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Dino Dig Time Again!

Monday, April 02, 2018

After two years of waiting the ENHM team are back at it again, at the Eromanga Dinosaur Dig. Starting on the 10th of May for 2 weeks we will be hard at work continuing the excavations from our promising new dinosaur Monty. Unveiling of this new dinosaur site began in 2015 and since has seen to become the resting place of the largest concentration of large sauropods in Australia and unearthing another individual representing the largest dinosaurs in Australia. This is not only the first dig since ENHM has been open, but the first Dino Dig that we are taking on paid participants. This once in a life time opportunity gives everyday people the chance to experience life as a Dino Digger, uncovering what lies beneath with a great group of people.

However, if digging is not your thing you can still watch the site working in perfect harmony from the comfort of your vehicle. ENHM will be running tag along tours over the period of the dig to the site through stunning scenery with lunch included. We are really looking forward to showcasing what ENHM has to offer and with positions still available of both weeks of the dig and all of the tag-along tours there really is plenty still to offer.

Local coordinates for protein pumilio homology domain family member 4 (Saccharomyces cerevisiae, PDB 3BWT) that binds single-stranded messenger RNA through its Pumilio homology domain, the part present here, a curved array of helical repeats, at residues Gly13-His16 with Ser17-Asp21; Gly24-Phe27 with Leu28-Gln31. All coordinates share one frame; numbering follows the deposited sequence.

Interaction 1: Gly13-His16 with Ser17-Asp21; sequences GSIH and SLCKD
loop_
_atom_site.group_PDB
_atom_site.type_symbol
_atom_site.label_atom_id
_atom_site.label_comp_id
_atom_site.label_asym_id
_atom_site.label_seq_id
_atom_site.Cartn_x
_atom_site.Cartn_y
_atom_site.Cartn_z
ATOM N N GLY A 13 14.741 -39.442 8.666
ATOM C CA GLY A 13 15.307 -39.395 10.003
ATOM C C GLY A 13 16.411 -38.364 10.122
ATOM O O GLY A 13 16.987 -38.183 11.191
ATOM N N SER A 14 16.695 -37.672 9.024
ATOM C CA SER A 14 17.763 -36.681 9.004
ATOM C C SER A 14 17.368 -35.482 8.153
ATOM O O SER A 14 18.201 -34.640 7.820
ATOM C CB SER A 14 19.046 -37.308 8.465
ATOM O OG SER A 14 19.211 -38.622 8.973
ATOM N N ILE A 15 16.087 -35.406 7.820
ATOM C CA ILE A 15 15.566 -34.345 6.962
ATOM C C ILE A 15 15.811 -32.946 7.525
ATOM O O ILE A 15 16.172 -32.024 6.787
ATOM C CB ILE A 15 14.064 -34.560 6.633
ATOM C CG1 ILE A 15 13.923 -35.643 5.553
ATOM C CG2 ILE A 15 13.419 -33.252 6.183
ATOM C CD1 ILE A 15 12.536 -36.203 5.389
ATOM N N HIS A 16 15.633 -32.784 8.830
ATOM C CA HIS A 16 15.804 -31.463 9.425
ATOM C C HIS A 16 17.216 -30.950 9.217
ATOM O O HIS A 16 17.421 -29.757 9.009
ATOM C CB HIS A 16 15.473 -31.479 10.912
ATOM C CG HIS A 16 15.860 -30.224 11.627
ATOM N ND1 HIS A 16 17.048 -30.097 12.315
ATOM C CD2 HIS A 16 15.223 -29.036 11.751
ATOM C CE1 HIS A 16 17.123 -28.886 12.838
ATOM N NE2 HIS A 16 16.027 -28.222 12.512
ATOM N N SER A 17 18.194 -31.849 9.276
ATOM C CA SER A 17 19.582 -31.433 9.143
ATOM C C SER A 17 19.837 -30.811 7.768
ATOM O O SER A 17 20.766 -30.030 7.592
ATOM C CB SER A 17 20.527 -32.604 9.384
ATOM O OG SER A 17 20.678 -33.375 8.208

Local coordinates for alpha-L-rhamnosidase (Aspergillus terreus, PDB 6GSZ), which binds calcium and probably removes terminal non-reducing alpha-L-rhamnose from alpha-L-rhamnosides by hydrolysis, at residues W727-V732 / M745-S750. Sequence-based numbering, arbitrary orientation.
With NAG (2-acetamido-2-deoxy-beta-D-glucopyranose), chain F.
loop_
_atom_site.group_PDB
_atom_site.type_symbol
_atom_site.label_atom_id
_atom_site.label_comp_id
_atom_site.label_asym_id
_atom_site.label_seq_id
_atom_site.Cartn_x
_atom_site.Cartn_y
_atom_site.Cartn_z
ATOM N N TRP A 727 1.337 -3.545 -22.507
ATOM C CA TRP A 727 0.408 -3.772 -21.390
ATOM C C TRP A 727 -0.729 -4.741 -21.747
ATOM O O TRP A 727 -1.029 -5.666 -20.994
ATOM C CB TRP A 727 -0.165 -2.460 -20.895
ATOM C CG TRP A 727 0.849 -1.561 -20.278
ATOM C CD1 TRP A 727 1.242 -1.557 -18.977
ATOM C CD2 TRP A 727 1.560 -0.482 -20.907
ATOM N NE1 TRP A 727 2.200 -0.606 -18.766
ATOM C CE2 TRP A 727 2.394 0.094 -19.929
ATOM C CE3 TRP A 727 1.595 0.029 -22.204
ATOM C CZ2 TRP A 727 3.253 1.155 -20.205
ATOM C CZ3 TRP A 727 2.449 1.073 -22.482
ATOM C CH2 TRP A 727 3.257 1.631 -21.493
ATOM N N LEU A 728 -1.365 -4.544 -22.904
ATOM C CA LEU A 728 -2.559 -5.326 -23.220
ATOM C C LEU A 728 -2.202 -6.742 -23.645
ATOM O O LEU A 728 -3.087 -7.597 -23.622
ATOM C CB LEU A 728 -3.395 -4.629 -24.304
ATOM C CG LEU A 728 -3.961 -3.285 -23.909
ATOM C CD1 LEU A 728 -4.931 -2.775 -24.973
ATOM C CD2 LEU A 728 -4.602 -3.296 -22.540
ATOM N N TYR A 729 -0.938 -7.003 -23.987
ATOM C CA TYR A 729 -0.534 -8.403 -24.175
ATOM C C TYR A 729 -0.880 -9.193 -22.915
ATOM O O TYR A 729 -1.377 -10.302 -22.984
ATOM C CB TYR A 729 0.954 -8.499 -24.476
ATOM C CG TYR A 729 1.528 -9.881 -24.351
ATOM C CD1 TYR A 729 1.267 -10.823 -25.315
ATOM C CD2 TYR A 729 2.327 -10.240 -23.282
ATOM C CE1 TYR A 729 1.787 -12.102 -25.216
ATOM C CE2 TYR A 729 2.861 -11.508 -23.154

Frequently Asked Questions

What is the difference between megafauna fossils and dinosaur fossils?

Dinosaurs are reptiles that went extinct 64 million years ago. They grew to gigantic sizes.  They lived in a time when Australia was a very different place to what it is today, and part of the ancient landmass called Gondwana. The Eromanga dinosaurs are estimated to be 95-98 million years old and lived during the late Cretaceous.

Megafauna are the group of animals that evolved after the dinosaurs died.  They were very large marsupials, reptiles and flightless birds and went extinct about 20,000 years ago.  Some of their descendants still exist today in much smaller forms such as kangaroos, wombats, komodo dragons and crocodiles.  The Eulo megafauna lived during Pleistocene approximately 50,000 to 100,000 years ago. 


 
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